As December marks the half-way point in Clare's secondment to the Academy, she reflects on the change this year has brought.
Living with persistent change and uncertainty is something that everyone is familiar with. Whether we are starting a new job or moving houses, we are all navigating futures that are never quite in focus.
I joined the ALLIANCE on a six-month post in September 2017, as part of the Civil Service Fast Stream programme. The scheme places graduates in six different jobs (mostly in government), which means near constant job changes for four years.
Having just completed roles in Newcastle and London, I arrived at the Academy with little more than an office address, a description of my role, and a long list of questions. With the only consistency in 2017 being inconsistency, it seemed appropriate that I arrived during the ALLIANCE’s year of ‘change’. A year where we focused on celebrating improvements in health and social care and pushed for even more.
It was refreshing to be part of a team which is pushing for true transformation, not just incremental change. In hopping between different posts, I could sometimes sense change fatigue setting in amongst myself and colleagues. So, it was good to be reminded that transformation was achievable, and that the outcomes would be worth the wait.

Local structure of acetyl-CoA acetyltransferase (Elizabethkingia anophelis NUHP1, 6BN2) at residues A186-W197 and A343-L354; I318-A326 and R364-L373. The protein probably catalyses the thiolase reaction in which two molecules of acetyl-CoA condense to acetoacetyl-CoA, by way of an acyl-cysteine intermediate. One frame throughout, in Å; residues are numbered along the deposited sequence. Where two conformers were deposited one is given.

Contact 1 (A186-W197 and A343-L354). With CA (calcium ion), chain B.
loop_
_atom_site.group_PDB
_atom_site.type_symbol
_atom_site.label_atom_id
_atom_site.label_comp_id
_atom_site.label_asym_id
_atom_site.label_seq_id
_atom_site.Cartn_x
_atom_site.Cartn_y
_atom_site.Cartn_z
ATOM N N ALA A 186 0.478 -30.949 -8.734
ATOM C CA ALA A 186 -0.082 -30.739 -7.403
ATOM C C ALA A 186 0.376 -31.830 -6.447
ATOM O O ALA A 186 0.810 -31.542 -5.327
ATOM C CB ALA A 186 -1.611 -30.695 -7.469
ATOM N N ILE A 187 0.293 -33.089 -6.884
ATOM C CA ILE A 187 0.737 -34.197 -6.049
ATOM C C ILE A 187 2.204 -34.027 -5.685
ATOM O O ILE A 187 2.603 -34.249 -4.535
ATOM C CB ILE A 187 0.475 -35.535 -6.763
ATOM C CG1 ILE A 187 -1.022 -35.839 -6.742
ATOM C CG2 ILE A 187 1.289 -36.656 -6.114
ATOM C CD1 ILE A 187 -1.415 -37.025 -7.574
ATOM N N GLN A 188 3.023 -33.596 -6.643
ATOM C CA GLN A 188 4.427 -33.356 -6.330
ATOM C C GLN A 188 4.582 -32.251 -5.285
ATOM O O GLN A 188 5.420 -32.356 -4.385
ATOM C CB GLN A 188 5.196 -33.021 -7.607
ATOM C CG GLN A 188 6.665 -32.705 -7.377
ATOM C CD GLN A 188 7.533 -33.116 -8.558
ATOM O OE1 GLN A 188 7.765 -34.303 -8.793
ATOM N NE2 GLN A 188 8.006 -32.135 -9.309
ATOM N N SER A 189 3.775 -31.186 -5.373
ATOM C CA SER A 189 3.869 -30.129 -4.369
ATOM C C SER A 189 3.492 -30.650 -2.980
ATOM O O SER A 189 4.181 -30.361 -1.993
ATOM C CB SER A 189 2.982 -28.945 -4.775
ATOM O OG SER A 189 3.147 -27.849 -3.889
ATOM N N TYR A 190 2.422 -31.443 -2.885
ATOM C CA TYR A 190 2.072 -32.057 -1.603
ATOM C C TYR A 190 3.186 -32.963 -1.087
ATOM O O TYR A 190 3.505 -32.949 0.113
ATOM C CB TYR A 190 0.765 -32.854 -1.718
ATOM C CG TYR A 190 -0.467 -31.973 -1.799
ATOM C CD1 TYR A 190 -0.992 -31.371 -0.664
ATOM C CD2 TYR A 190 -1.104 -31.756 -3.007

Tolerating huge levels of uncertainty and change is a challenge for third sector organisations as much as for individuals. And this is especially true during times of massive upheaval brought on by events such as Brexit. Worn down by constant waves, it is easy to develop a sort of transformation whiplash, and wish things would just stay the same. We shouldn’t blame people for being wary of transformation, when previous change has not lived up to the hype.
Not all change is created equal, and change for change’s sake does nothing but disorientate and demoralise the people involved. In the case of change we can control, its sustainability will come from empowered communities proactively coming together. And in the case of change we can’t control, our response should be to give people tools to ride the unexpected waves. Otherwise we are expecting them to stand in front of tsunamis with an only an umbrella.
As 2017 ends, it is important to celebrate positive changes, and not to let the bad news wear us down. And that will be the first resolution on my New Years list.